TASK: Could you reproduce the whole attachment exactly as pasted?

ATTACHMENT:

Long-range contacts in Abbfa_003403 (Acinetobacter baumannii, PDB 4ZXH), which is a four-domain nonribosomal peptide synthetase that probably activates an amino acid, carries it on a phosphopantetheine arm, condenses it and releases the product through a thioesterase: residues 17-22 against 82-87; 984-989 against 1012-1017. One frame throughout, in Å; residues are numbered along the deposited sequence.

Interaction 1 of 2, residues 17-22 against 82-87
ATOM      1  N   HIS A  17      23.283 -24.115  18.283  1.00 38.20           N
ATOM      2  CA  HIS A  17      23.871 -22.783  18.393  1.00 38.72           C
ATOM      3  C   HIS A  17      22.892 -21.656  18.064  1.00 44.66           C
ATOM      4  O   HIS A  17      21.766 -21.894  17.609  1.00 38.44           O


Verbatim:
Long-range contacts in Abbfa_003403 (Acinetobacter baumannii, PDB 4ZXH), which is a four-domain nonribosomal peptide synthetase that probably activates an amino acid, carries it on a phosphopantetheine arm, condenses it and releases the product through a thioesterase: residues 17-22 against 82-87; 984-989 against 1012-1017. One frame throughout, in Å; residues are numbered along the deposited sequence.

Interaction 1 of 2, residues 17-22 against 82-87
ATOM      1  N   HIS A  17      23.283 -24.115  18.283  1.00 38.20           N
ATOM      2  CA  HIS A  17      23.871 -22.783  18.393  1.00 38.72           C
ATOM      3  C   HIS A  17      22.892 -21.656  18.064  1.00 44.66           C
ATOM      4  O   HIS A  17      21.766 -21.894  17.609  1.00 38.44           O